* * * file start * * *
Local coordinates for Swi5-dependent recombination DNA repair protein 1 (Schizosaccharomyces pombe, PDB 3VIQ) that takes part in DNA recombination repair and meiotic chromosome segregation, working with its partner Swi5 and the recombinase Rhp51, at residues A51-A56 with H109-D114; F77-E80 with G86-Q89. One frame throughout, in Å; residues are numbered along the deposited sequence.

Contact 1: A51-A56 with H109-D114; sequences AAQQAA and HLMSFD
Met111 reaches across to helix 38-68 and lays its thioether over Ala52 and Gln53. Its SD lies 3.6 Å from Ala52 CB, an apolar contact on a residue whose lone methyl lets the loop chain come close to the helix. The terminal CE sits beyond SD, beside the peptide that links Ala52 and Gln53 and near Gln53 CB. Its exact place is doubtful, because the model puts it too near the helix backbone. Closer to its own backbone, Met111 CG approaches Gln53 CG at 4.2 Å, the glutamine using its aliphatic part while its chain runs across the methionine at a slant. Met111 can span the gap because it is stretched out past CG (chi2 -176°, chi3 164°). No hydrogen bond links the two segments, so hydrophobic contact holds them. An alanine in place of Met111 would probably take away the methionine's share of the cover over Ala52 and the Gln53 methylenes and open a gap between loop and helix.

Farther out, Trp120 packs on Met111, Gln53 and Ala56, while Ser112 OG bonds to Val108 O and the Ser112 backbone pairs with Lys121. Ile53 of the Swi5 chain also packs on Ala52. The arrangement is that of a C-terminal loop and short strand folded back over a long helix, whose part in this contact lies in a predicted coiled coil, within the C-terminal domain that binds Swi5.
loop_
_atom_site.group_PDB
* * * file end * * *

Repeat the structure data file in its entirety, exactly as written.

Local coordinates for Swi5-dependent recombination DNA repair protein 1 (Schizosaccharomyces pombe, PDB 3VIQ) that takes part in DNA recombination repair and meiotic chromosome segregation, working with its partner Swi5 and the recombinase Rhp51, at residues A51-A56 with H109-D114; F77-E80 with G86-Q89. One frame throughout, in Å; residues are numbered along the deposited sequence.

Contact 1: A51-A56 with H109-D114; sequences AAQQAA and HLMSFD
Met111 reaches across to helix 38-68 and lays its thioether over Ala52 and Gln53. Its SD lies 3.6 Å from Ala52 CB, an apolar contact on a residue whose lone methyl lets the loop chain come close to the helix. The terminal CE sits beyond SD, beside the peptide that links Ala52 and Gln53 and near Gln53 CB. Its exact place is doubtful, because the model puts it too near the helix backbone. Closer to its own backbone, Met111 CG approaches Gln53 CG at 4.2 Å, the glutamine using its aliphatic part while its chain runs across the methionine at a slant. Met111 can span the gap because it is stretched out past CG (chi2 -176°, chi3 164°). No hydrogen bond links the two segments, so hydrophobic contact holds them. An alanine in place of Met111 would probably take away the methionine's share of the cover over Ala52 and the Gln53 methylenes and open a gap between loop and helix.

Farther out, Trp120 packs on Met111, Gln53 and Ala56, while Ser112 OG bonds to Val108 O and the Ser112 backbone pairs with Lys121. Ile53 of the Swi5 chain also packs on Ala52. The arrangement is that of a C-terminal loop and short strand folded back over a long helix, whose part in this contact lies in a predicted coiled coil, within the C-terminal domain that binds Swi5.
loop_
_atom_site.group_PDB